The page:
22 May 2019 #Bitcoin
It appears that the time when many blockchain projects pinned high hopes on Estonia as a new crypto haven are over. Once being considered as one of the few forward-thinking countries in Europe, the government of which kept an open mind with regard to blockchain startups and their initiatives, Estonia seems to have abandoned this course.
A case in point is an indignant report released by Eesti Consulting OU, a consulting company that provides assistance in acquiring cryptocurrency license and legal entity formation for both domestic and foreign startups.
The report claims that the emerging blockchain projects, which display interest in registering in that particular jurisdiction, are now facing an unprecedented bureaucratic resistance due to the recent toughening of regulation concerning the issuance of cryptocurrency (virtual currency activities) licenses.
Eesti complains that the introduced measures are only several steps short of being draconian, and that they had already crippled the image of Estonia that makes effort to become a highly competitive European economy through the creation of an appealing digital business environment for foreign investors, for instance, initiating the e-Residency program.
The controversial amendments to the cryptocurrency regulations were introduced on March 3, after the Estonian government passed the bill on virtual currency activity licenses and virtual currency wallet services. The purpose of this bill was to bring the country’s legislation in conformity with the Fourth Anti-Money Laundering Directive adopted by the member states of the European Union.
The official explanation had it that such stiffening of regulation was required to mitigate the risks of occurrences of money laundering and other financial wrongdoings associated with this area of digital entrepreneurship.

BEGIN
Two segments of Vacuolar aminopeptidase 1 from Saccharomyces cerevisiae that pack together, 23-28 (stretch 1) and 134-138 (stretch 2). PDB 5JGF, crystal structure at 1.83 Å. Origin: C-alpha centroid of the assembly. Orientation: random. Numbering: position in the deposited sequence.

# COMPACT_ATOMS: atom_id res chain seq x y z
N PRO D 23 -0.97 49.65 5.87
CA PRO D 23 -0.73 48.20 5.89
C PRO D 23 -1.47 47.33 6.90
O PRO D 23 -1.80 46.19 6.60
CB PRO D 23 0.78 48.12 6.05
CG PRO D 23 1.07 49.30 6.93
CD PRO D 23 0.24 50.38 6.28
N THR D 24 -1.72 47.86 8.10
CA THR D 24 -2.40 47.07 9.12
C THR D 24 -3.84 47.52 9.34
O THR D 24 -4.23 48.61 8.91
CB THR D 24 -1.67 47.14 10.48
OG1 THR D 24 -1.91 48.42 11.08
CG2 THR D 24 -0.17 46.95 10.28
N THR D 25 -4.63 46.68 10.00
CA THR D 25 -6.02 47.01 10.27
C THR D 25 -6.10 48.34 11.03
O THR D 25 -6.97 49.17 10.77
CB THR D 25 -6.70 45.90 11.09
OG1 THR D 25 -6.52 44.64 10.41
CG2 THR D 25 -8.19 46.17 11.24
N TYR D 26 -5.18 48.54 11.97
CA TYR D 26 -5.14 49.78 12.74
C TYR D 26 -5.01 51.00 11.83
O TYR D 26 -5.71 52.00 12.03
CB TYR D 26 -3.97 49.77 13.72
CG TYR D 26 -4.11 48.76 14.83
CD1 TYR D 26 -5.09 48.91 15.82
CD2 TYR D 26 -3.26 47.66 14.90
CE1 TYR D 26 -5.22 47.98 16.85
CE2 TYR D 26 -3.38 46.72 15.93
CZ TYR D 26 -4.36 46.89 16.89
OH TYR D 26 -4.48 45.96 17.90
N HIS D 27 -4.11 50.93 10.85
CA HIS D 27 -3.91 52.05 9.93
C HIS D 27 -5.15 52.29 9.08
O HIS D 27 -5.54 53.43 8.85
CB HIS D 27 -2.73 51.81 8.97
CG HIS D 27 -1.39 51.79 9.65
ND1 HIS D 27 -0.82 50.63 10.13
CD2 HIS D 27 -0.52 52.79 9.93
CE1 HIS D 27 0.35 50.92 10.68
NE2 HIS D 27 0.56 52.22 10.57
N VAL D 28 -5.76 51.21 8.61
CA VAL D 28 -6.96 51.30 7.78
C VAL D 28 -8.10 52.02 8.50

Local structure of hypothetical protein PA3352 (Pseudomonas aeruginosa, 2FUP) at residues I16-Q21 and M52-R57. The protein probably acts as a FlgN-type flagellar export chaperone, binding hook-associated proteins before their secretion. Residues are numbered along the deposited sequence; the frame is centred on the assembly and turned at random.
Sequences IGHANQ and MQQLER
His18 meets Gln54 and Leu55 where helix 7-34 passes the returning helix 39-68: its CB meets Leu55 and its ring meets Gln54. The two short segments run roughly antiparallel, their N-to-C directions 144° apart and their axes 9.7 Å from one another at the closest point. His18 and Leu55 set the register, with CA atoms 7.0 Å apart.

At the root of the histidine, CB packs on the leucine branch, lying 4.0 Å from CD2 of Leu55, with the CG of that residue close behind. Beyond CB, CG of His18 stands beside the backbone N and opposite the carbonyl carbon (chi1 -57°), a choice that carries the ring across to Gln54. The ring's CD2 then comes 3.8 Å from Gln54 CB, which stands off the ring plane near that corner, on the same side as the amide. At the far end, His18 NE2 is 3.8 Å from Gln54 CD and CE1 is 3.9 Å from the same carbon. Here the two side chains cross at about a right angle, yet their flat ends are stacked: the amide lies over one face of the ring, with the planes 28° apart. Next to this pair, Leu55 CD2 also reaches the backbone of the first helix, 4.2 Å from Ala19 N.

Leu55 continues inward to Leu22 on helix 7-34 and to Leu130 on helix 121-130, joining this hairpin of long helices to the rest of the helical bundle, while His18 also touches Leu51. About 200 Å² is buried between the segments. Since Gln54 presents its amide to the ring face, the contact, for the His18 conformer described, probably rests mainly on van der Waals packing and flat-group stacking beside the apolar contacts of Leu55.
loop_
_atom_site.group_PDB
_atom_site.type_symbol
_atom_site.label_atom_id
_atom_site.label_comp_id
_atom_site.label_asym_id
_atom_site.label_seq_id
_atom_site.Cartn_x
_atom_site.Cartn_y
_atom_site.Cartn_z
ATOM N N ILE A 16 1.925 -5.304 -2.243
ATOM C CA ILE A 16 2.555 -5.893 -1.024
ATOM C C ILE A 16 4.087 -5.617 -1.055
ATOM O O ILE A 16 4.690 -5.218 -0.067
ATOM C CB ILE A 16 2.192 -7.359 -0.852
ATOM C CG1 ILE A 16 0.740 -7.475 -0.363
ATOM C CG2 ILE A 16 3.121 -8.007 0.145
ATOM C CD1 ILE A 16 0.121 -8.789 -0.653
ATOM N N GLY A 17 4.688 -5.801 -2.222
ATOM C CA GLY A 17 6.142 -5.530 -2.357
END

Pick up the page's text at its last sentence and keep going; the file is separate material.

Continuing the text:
Martin Helme, the Minister of Finance of Estonia, praised this legislative initiative, claiming that the country had drawn the necessary conclusions from the similar challenges in the banking sector and intend not to repeat the mistake with cryptocurrencies.
Under this bill, the Estonian Financial Intelligence Unit is obliged to conduct a thorough background check of all domestic and foreign legal entities that apply for the corresponding license. Moreover, the crypto companies that obtained this permit even before the bill came into force would also have to comply with its requirements and provide additional information to the law enforcement agencies until December 31, and fulfill other statutory requirements. Failure to do so may result in the revocation of a license by the state financial market regulator.
The new regulations also stipulated that the processing period for all new applications to be extended from 30 to 90 days. The state fee for the license issuance was increased almost tenfold, from 345 euro to 3330 euro per permit. To add salt to the injury, the bill demands all crypto companies be either incorporated in Estonia or operate as a branch office of a foreign entity. Such an enterprise must also have a registered office, as well as the board of directors, operating on the territory of the country.
Eesti Consulting OU insists that a lot of promising blockchain startups have already abandoned the idea of applying for a license in Estonia, which will certainly have a disastrous impact on that sector of the economy.
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